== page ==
EXCLUSIVE: A ticking clock situation is playing out at Paramount Pictures over the sci-fi classic Dune, one that is emblematic of how studio infatuation for branded fare has brought with it the added burden of pleasing rights holders who not only get gross deals but also a big say in how movies are made and released.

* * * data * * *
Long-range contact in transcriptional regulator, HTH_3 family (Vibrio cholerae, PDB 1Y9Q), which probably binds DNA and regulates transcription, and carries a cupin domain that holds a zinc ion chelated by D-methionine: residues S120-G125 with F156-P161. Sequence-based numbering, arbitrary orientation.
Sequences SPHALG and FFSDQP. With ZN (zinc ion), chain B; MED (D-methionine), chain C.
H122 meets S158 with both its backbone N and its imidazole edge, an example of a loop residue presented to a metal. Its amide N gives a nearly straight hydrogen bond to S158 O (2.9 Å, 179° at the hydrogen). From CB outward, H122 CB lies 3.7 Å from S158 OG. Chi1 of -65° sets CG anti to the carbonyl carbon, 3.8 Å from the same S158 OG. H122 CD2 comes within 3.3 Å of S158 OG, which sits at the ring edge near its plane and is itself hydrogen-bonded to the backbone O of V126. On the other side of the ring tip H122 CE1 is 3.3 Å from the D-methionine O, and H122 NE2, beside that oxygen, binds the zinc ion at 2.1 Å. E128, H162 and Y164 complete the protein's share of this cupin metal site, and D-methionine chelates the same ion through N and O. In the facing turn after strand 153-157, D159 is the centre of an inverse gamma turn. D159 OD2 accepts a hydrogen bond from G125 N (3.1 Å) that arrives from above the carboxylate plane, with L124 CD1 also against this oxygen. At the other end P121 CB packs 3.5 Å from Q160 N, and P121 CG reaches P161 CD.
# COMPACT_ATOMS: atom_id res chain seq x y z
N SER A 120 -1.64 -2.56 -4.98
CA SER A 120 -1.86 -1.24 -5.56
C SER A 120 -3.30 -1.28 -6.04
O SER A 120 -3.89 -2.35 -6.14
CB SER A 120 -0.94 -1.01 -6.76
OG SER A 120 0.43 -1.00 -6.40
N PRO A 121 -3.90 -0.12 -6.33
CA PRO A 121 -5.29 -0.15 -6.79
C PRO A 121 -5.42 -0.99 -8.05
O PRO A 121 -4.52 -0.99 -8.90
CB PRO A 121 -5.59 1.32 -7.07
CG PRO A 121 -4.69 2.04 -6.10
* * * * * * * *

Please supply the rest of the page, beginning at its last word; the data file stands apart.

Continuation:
Rumors raced recently that Paramount would end four years of development on the Frank Herbert novel by putting the project in turnaround. I’m told that’s not true, but the studio will be done with Dune by next spring if it hasn’t firmed a production start by then. The rights holders won’t grant another option extension. Armed with a new Dune draft by Chase Palmer, the studio and producers Kevin Misher and Richard P. Rubinstein are going out to directors today to create a new movie out of the 1965 book that is reputed to be the biggest selling science fiction novel ever. Despite the ticking clock, Paramount is proceeding as cautiously as it would on any project that will carry a price-tag well north of $100 million. Unless studio brass is absolutely confident by the time the buzzer goes off, Paramount will kiss the project goodbye. It will forfeit the six figures it has paid in option costs and risk development costs, though it could recoup some of the latter if another backer embraces the script Paramount paid Palmer to write. (more…)